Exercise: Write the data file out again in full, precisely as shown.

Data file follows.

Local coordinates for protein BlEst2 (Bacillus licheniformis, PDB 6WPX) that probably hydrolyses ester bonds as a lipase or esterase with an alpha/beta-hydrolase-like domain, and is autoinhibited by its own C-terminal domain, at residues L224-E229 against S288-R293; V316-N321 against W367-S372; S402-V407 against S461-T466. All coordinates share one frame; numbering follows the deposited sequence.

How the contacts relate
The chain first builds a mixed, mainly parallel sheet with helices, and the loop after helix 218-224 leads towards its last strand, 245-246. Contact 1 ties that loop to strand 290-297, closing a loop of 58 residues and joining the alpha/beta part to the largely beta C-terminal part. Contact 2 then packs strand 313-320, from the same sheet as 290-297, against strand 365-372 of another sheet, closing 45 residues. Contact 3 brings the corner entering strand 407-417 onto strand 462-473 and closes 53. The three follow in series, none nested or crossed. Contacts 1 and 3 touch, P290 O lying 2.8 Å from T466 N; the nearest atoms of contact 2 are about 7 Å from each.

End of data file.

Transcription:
Local coordinates for protein BlEst2 (Bacillus licheniformis, PDB 6WPX) that probably hydrolyses ester bonds as a lipase or esterase with an alpha/beta-hydrolase-like domain, and is autoinhibited by its own C-terminal domain, at residues L224-E229 against S288-R293; V316-N321 against W367-S372; S402-V407 against S461-T466. All coordinates share one frame; numbering follows the deposited sequence.

How the contacts relate
The chain first builds a mixed, mainly parallel sheet with helices, and the loop after helix 218-224 leads towards its last strand, 245-246. Contact 1 ties that loop to strand 290-297, closing a loop of 58 residues and joining the alpha/beta part to the largely beta C-terminal part. Contact 2 then packs strand 313-320, from the same sheet as 290-297, against strand 365-372 of another sheet, closing 45 residues. Contact 3 brings the corner entering strand 407-417 onto strand 462-473 and closes 53. The three follow in series, none nested or crossed. Contacts 1 and 3 touch, P290 O lying 2.8 Å from T466 N; the nearest atoms of contact 2 are about 7 Å from each.